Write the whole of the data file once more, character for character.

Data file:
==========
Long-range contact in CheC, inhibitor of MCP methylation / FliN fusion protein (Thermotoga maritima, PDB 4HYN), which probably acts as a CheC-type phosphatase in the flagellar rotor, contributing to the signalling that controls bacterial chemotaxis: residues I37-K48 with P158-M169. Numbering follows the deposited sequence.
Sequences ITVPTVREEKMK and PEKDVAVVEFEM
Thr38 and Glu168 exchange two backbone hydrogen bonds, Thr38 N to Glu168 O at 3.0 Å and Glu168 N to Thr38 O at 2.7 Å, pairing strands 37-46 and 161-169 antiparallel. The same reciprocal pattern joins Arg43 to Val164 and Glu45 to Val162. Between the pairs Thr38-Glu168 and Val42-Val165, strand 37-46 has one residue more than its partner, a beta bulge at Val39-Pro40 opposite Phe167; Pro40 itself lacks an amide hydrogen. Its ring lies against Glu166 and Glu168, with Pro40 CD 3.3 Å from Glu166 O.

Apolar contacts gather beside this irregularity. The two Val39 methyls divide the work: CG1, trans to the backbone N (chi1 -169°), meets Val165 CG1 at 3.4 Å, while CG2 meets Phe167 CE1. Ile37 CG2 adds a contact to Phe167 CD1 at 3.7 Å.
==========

Long-range contact in CheC, inhibitor of MCP methylation / FliN fusion protein (Thermotoga maritima, PDB 4HYN), which probably acts as a CheC-type phosphatase in the flagellar rotor, contributing to the signalling that controls bacterial chemotaxis: residues I37-K48 with P158-M169. Numbering follows the deposited sequence.
Sequences ITVPTVREEKMK and PEKDVAVVEFEM
Thr38 and Glu168 exchange two backbone hydrogen bonds, Thr38 N to Glu168 O at 3.0 Å and Glu168 N to Thr38 O at 2.7 Å, pairing strands 37-46 and 161-169 antiparallel. The same reciprocal pattern joins Arg43 to Val164 and Glu45 to Val162. Between the pairs Thr38-Glu168 and Val42-Val165, strand 37-46 has one residue more than its partner, a beta bulge at Val39-Pro40 opposite Phe167; Pro40 itself lacks an amide hydrogen. Its ring lies against Glu166 and Glu168, with Pro40 CD 3.3 Å from Glu166 O.

Apolar contacts gather beside this irregularity. The two Val39 methyls divide the work: CG1, trans to the backbone N (chi1 -169°), meets Val165 CG1 at 3.4 Å, while CG2 meets Phe167 CE1. Ile37 CG2 adds a contact to Phe167 CD1 at 3.7 Å.